Measuring the intensity of emotional response to political advertisement videos

Measuring the intensity of emotional response to political advertisement videos

Posted by Jacqueline Martinali on Mon 12 Oct. 2020 - 3 minute read

To convince prospective voters to choose you as a candidate, all kinds of strategies can be used to stimulate the electorate. The use of videos is most common, mainly because the internet makes sure the videos are universally accessible and shared widely and freely.

Valence of emotion

The research team of Carlos Magno Machado Dias, from the Federal University of Minas Gerais in Brazil, conducted a study to evaluate how voters responded to changes in the scenario of videos of political propaganda. They used four different background scenarios in the videos:

  1. Completely white background
  2. Library
  3. Luxury house
  4. Popular house

Four scenarios experiment facereader blog post

The images shown here are not the original images used in the study, but are meant to give an impression of the scenarios.

The researchers compared the emotional valences found among individuals who watched the political propaganda videos, whose only difference was the scenario in which the candidate presented himself.

The data collected in this study was obtained by measuring facial expressions automatically, instead of using self-reports of emotional states, which is therefore subject to bias. Especially the use of the Facial Action Coding System (FACS) offered the opportunity to measure all visible facial behavior in any context on the basis of Action Units (AUs).

Download here the Free white paper 'Facial Action Coding System (FACS)'

Measurement of emotions through facial expressions

The experiment was carried out in a lab, with controlled conditions, with a fictitious candidate (a male actor), and prospective voters who were selected randomly among students. The prospective voters watched only one of the 30-seconds political commercials, randomly selected, with one of the four backgrounds. While the video was played, images of the voter’s face were recorded.

The recordings of 108 participants were analyzed using FaceReader software. The research team completed a temporal analysis of the valences throughout the video and divided the time into three segments (about 10 seconds per segment) for better performance of the comparison.

FREE WHITE PAPER: FaceReader methodology

Download the free FaceReader methodology note to learn more about facial expression analysis theory.

  • How FaceReader works
  • More about the calibration
  • Insight in quality of analysis & output

Intensity of emotions

During the first segment, the candidate tried to convince the voters with the text: “We need to transform our country into a better place. This requires political will and candidates with a history of life committed to work and honesty.”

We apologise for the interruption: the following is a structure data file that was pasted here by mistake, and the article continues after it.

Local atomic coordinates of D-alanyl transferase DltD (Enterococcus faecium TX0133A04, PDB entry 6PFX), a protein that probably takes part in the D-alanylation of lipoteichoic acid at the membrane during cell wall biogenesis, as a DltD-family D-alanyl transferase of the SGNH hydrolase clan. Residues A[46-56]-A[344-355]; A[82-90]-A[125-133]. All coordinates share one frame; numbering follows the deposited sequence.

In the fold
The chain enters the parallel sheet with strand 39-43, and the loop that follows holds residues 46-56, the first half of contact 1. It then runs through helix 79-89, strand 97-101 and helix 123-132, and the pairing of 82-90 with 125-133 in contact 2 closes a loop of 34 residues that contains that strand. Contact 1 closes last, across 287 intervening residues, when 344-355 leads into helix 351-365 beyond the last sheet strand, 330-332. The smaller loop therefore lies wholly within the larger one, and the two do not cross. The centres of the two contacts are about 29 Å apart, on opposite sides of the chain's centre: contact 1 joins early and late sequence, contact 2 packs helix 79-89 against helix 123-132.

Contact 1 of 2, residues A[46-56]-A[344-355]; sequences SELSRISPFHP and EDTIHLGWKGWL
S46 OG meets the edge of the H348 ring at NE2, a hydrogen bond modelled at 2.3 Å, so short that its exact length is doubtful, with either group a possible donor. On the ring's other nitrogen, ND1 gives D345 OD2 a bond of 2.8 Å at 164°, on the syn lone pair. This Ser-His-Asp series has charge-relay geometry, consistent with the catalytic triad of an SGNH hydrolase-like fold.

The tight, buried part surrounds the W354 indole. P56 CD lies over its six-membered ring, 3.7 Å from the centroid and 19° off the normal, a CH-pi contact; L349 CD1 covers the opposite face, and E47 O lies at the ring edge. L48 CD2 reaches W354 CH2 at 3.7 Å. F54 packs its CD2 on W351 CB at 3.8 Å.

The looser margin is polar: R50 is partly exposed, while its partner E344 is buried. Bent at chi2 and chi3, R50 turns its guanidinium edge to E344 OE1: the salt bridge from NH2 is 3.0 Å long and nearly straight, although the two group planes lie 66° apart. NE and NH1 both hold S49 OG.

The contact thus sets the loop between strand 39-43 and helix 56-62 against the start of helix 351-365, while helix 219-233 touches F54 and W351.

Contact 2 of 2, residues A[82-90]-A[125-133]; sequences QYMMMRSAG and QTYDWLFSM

Analysis showed that the highest valence average was presented in the ‘popular house group’. The average values of the valence among the individuals who watched the video with a luxury house setting and a white setting was noticeably lower than the others.

Note that higher valences involve a higher intensity of positive emotion (happy) and a lower intensity of other emotions (negative). There is a more pronounced presence of negative emotions in the luxury house and white scenarios.

Influencing the voter’s receptiveness

In the following 10 seconds of the political propaganda video, the candidate says: “I have been working for many years defending the rights of the citizens and the well-being of countless families. Your life will improve.” For this part of the video, the ‘library group’ showed the highest average on valence. It confirmed that the scenarios over which political messages are transmitted alter the voter’s receptiveness.

The candidate concludes in the third segment with the words: “Have confidence. My party and I know the situation and we know what needs to be done. What we want is to contribute to the construction of a more justifiable society.” This time, the individuals who watched the video with the white scenario presented the highest average on valence.

Enhance the emotional effects

The researchers conclude in their article that the voters’ responses to the videos express different valences according to the scenario, both qualitatively and quantitatively. They assume that the video with a popular house scenario, which presented statistically higher average values than the others did, produced a more positive emotional response than the other tested scenarios. The individuals who watched the video with a luxury house scenario showed a lower valence than all the other individuals throughout the video.

It is obvious that the scenarios can enhance the emotional effects of this type of advertising. When we consider that positive emotions play an important role in decision-making processes, the found differences in valence must have an implication on the reaction to a political propaganda video.


Dias, C.M.M.; Ribeiro, Â.M. & Gonçalves, C.A. (2020). Valences in voters’ emotional response: Experimental design with neuroscience. ReA UFSM | Brazilian Journal of Management, 13 (3), 483-500.

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